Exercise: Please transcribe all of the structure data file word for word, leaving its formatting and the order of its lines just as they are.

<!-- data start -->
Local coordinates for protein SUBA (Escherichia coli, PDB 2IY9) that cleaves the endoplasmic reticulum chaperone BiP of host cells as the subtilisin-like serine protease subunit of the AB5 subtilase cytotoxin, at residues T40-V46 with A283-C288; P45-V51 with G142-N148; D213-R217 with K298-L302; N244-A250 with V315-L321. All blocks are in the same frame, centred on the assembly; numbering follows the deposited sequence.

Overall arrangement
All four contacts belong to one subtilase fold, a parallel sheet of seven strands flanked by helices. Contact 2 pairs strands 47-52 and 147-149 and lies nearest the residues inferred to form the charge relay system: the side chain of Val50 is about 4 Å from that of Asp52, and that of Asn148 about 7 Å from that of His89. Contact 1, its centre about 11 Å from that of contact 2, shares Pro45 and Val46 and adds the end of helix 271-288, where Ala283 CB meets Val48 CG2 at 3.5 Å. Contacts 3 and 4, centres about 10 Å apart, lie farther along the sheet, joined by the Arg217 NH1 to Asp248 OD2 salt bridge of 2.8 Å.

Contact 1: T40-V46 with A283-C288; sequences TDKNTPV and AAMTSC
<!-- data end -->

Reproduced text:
Local coordinates for protein SUBA (Escherichia coli, PDB 2IY9) that cleaves the endoplasmic reticulum chaperone BiP of host cells as the subtilisin-like serine protease subunit of the AB5 subtilase cytotoxin, at residues T40-V46 with A283-C288; P45-V51 with G142-N148; D213-R217 with K298-L302; N244-A250 with V315-L321. All blocks are in the same frame, centred on the assembly; numbering follows the deposited sequence.

Overall arrangement
All four contacts belong to one subtilase fold, a parallel sheet of seven strands flanked by helices. Contact 2 pairs strands 47-52 and 147-149 and lies nearest the residues inferred to form the charge relay system: the side chain of Val50 is about 4 Å from that of Asp52, and that of Asn148 about 7 Å from that of His89. Contact 1, its centre about 11 Å from that of contact 2, shares Pro45 and Val46 and adds the end of helix 271-288, where Ala283 CB meets Val48 CG2 at 3.5 Å. Contacts 3 and 4, centres about 10 Å apart, lie farther along the sheet, joined by the Arg217 NH1 to Asp248 OD2 salt bridge of 2.8 Å.

Contact 1: T40-V46 with A283-C288; sequences TDKNTPV and AAMTSC